This study sought to demonstrate that many aspects of preschoolers’ peer conflict behavior are sensitive to the subtle change in social situation that occurs when a child plays with a different partner. Twenty-seven pairs of preschoolers were videotaped over four 15-minute play sessions; in the fourth session, half of the pairs played with a different partner, while half were with the same partner. Frequency and theme of conflicts, strategies used, frequency of yielding to partner, and percentage of conflicts solved were observed. Initiating and negotiating behavior in early sessions better predicted behavior in the fourth session for the same-partner (vs. change- partner) group, and thus emerged as behaviors sensitive to social context changes. Results indicate that preschoolers have a remarkably varied array of conflict behaviors and that much of their conflict behavior is sensitive to influences inherent to social interaction with a specific partner. Ways in which the apparent sophistication in young children’s social understanding can inform developmental approaches to early childhood education as well as both preventative and therapeutic conflict resolution programs are discussed.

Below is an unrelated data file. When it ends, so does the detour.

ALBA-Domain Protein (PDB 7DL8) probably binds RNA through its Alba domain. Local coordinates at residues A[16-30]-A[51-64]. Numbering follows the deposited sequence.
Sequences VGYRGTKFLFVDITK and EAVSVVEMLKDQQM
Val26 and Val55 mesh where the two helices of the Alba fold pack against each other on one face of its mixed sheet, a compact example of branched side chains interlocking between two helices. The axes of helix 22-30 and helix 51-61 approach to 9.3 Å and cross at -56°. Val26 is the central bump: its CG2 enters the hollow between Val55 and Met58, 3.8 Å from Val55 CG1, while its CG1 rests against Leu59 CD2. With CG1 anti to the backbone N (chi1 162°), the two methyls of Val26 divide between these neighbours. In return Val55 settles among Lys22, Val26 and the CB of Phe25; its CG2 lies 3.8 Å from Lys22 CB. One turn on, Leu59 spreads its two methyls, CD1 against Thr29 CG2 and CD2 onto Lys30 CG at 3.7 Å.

ASJC Scopus subject areas
- Developmental and Educational Psychology